GULF OF MEXICO — A remnant of Hurricane Isaac, drawn back to the Gulf of Mexico after an odyssey through the Midwest, hovered yesterday off the Gulf Coast.
Meteorologist Shawn O’Neill of the National Weather Service in Slidell, La., called it the “spawn of Isaac.”
This morning, the National Weather Service in Jackson reports the broad area of low pressure was not any better organized than it was yesterday, and a reconnaissance mission scheduled for later today may be cancelled.
However, NWS says the system, which is drifting to the south, still has potential for some development during the next day or so. It forecasts a 40 percent chance that the system will develop into a tropical cyclone during the next 48 hours.
If it does develop, O’Neill says it probably would get a new name, but that’s a matter for the hurricane center to decide.
He said the disturbance is likely to move generally south and hang around in the Gulf until Friday or Saturday, when a cold front should shunt it east or northeast.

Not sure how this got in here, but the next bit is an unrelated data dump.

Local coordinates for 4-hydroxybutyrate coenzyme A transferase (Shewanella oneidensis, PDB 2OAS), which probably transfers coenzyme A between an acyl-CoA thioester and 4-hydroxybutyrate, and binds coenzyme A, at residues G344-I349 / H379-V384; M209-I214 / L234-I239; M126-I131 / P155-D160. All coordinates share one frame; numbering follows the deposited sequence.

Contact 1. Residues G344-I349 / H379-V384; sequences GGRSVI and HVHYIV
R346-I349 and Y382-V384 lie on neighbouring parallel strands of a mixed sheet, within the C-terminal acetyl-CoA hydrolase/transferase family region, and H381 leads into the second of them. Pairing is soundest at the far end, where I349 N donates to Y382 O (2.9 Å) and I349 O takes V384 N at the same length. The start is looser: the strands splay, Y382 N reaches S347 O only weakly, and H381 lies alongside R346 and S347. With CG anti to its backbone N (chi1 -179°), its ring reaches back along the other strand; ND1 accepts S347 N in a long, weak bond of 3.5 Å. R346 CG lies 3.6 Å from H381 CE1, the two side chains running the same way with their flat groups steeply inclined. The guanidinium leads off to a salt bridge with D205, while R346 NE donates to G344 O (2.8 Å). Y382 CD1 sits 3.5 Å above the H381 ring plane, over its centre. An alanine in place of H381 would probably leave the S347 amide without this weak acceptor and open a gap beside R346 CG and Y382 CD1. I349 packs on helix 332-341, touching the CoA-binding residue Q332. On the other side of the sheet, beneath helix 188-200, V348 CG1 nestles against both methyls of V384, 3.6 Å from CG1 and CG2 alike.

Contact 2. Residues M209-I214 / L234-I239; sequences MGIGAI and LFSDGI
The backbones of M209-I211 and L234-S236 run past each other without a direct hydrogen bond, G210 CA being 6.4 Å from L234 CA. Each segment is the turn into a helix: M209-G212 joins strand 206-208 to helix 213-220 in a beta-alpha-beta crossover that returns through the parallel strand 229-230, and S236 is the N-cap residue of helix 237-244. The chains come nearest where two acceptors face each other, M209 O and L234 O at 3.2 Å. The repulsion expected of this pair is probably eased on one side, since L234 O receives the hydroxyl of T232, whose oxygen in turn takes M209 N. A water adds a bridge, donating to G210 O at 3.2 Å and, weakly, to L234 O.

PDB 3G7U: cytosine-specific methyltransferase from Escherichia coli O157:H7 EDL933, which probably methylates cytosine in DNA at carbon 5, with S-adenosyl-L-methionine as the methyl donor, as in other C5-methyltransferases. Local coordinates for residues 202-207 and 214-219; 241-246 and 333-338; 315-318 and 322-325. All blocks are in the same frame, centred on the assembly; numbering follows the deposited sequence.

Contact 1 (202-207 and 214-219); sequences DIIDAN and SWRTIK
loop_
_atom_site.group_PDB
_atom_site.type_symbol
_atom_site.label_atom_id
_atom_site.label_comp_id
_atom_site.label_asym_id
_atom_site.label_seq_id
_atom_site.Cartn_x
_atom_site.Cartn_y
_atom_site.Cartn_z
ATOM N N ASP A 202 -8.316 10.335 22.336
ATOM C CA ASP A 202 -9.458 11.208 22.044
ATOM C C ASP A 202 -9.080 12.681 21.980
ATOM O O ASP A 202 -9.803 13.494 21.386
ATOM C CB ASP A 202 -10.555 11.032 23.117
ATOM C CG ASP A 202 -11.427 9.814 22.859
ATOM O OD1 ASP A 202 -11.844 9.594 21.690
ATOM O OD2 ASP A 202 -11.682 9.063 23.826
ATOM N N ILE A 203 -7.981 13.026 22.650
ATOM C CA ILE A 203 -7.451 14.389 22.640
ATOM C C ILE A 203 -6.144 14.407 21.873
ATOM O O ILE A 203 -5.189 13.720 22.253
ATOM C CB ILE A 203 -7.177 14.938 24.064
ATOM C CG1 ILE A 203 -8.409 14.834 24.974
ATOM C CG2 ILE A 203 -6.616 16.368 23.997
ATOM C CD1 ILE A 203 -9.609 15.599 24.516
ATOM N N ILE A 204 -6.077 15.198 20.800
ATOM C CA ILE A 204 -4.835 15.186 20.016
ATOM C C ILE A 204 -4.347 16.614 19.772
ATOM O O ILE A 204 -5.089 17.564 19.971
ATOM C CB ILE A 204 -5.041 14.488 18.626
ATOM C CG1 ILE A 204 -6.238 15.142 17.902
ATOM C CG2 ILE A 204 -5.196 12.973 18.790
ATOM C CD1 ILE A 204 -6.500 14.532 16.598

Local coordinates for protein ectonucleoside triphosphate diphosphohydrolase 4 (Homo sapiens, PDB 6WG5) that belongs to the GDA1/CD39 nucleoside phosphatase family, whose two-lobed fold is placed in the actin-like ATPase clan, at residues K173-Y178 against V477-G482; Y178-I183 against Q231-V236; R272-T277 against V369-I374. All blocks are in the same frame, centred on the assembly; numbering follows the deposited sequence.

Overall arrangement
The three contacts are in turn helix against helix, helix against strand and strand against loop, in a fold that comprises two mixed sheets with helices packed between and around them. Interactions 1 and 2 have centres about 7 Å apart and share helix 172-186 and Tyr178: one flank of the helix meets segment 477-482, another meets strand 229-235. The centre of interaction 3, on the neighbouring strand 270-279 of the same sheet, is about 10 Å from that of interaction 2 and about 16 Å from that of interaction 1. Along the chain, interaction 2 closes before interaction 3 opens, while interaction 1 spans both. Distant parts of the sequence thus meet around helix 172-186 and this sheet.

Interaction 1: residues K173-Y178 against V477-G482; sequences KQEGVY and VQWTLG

“That’s the fingers-crossed, hope-the-front-comes down scenario,” O’Neill said.
“All indications are it’s (the front) strong enough to come through and shunt it off, if it develops, toward Florida. But it is September,” he said.
“Until we get a little closer to November there’s always this hesitancy. Obviously we are watching it very closely,” he said.
Isaac came ashore in Louisiana the night of Aug. 28-29, with winds up to 80 mph, heavy rain and storm surges that flooded much of coastal southeast Louisiana and Mississippi. As it moved inland, it brought much-needed rain to the nation’s interior.
Forecasters say that as Isaac lost tropical characteristics over the nation’s heartland, its energy split into two segments. One moved generally east, while the other headed south to emerge over the Gulf.
The remnant had winds estimated at 30 mph today.